cover image Inagehi


Jack Cady. Broken Moon Press, $13.95 (258pp) ISBN 978-0-913089-50-7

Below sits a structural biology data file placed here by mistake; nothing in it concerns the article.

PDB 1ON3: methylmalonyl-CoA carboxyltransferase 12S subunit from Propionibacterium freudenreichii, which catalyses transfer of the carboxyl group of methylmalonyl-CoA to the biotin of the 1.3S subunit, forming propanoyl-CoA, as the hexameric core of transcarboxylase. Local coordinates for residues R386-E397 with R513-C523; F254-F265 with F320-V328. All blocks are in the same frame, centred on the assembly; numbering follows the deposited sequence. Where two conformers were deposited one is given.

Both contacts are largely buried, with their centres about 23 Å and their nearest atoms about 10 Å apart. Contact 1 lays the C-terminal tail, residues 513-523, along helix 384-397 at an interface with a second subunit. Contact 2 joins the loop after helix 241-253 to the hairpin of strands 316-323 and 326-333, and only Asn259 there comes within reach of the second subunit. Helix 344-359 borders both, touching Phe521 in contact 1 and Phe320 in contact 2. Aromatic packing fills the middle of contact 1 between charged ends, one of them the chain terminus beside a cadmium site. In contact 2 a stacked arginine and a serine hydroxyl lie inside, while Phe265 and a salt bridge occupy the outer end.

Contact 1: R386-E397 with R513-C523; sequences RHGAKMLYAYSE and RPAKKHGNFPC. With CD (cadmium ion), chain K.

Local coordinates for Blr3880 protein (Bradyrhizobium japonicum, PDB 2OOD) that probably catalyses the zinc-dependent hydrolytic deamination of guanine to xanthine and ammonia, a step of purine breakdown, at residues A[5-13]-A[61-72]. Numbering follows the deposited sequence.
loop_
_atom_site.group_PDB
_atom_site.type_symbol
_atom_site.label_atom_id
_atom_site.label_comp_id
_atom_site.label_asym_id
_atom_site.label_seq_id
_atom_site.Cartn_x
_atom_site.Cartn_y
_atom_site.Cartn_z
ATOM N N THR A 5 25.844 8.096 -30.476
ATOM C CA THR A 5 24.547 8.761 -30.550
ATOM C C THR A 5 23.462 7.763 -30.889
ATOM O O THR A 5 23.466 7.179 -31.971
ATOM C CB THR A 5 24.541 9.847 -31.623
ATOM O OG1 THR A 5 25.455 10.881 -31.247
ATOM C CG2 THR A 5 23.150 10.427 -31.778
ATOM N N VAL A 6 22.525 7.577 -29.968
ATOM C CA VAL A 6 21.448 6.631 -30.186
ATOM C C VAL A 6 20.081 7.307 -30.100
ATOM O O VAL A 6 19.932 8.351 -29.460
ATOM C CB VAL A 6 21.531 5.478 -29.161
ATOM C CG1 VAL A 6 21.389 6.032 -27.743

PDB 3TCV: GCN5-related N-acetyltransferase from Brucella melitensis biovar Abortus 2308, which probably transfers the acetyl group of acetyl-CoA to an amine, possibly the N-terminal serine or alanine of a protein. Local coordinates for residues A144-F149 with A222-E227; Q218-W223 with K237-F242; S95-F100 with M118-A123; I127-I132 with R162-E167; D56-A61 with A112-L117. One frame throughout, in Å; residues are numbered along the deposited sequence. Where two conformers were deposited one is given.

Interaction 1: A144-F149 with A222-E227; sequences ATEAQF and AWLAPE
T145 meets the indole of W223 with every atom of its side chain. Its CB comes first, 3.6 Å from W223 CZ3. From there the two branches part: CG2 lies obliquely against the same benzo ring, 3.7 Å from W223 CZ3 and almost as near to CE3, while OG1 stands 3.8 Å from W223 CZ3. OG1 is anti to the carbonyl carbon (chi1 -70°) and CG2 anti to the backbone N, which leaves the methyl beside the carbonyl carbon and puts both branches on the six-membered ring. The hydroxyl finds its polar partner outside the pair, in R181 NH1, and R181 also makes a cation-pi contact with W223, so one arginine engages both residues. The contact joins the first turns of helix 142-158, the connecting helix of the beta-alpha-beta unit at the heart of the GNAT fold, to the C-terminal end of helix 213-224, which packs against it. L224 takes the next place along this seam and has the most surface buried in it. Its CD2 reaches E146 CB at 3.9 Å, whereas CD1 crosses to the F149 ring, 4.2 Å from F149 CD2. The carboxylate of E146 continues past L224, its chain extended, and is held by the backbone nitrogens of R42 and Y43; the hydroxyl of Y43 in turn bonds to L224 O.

There is little to recommend in Cady's slow yarn about a mountain defiled and the revenge it extracts on its owner. Trouble begins in Winston-Salem, N.C., in the 1950s when a 30-year-old Native American, Harriette Johnson, inherits 700 acres and ``dark knowledge'' about her father's murder. Though inagehi is a Cherokee term that means ``a person who lives alone in the wilderness,'' Hariette is joined in her newly claimed cabin by Johnny Whitcomb, who helps her unravel the mystery. Unfortunately, the mystery is as slack as an old guitar string, and by the time it's solved, readers are beyond caring. Cady, author of the well-received The Sons of Noah and Other Stories , inexplicably lets a minor character tell Harriette's story, thereby depriving it of real emotional logic and immediacy (her romance with Whitcomb, for example, is rendered as an afterthought). The result is a colorless heroine with a passion for playing music at odd moments. Cady's stiff, writerly descriptions don't help--``The walking stick flashed yellowly in the sun, descending, metrical, like a conductor's baton measuring the slow beat of a Bach chorale.'' And stilted dialogue is made more awkward by such editorial comments as: `` `Civilizations die for a number of reasons and one of those reasons was responsible for the destruction of the American Indian.' '' A (Joseph) Campbell soup mix of myth and legend that promises tension and doesn't deliver. (May)